Yes, there was a loss in 2022 in the pension funds as in all other investments. But VPIC invests for the long haul. A couple years ago there was a huge increase in the returns, now a loss. There is what is called a smoothing process so that the yearly ups and downs do not dictate our actions. So your projections are based on the current trend continuing over the next years. If you had used the returns from two years ago you would have had an entirely different outcome.
Only, this is poppycock — I did not base my projections on the trend continuing over the next years, I simply recalculated the shortfall using the 7% projection that she and the pension system apply to earnings on existing pension assets. If “the current trend continued,” and I had employed that figure, the number would be far worse — losing principle at the rate of more than 7% annually! The “smoothing process” has zero to do with my calculations — will the $251 million loss for the year “dictate our actions”? Will it “smooth out”?
As I have written, employing rosy projections for existing assets is fantasy math not based on historical returns: I have been proved right. Indeed, the stock markets plummeted even further after June 30, then recently rebounded — what will June 30, 2023 look like for the state pensions? The markets are volatile, and inflation is roaring — neither of those problems is addressed by the so-called “fix” that Sen. White assures us made everything safe and secure, but which preceded both these stock market declines and inflation. Was Sen. White just employing a political tactic to gain votes by assuring Vermonters the pensions are not at risk? Do not be fooled: the system is unhealthy.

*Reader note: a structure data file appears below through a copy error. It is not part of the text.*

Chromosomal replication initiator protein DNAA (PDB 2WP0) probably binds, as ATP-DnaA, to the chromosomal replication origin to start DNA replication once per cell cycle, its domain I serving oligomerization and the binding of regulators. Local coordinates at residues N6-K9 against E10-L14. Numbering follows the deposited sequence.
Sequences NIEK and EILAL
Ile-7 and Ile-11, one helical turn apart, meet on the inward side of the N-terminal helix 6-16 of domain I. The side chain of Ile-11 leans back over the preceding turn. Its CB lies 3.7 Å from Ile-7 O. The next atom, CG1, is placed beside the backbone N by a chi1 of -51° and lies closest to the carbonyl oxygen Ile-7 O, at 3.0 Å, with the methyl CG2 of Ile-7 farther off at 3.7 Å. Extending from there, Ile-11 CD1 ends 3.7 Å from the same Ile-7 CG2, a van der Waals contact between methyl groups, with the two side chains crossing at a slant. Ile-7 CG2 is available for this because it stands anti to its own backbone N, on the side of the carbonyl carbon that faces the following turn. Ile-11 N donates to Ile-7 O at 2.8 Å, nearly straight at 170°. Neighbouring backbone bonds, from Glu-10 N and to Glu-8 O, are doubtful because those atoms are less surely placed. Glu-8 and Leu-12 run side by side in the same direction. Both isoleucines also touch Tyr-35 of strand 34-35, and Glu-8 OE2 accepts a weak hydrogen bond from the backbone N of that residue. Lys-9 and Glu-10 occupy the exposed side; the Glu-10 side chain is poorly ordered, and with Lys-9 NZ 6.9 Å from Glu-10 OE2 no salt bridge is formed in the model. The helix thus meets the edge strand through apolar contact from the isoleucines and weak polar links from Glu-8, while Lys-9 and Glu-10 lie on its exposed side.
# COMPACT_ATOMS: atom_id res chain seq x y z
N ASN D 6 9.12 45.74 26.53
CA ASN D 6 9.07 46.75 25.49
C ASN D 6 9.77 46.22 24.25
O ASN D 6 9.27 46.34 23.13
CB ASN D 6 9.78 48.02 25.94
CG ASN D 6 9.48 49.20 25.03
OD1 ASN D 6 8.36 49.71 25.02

I repeat what I observed in my last pensions article: Perhaps the state of Vermont will take up the pensions issue again in the next legislative session, when the ravages of food, fuel and monetary inflation have forced themselves into the awareness of those dithering while the pensions burn.
Pensions benefits and costs will rise, even though assets are down $251 million. Given the election results, Vermont’s state bureaucracy is now in the full veto-proof grip of “smoothing-talker” progressives, who can take full credit and responsibility for “fixing” the state pensions.
John Klar is an attorney and farmer residing in Brookfield. © Copyright True North Reports 2022. All rights reserved.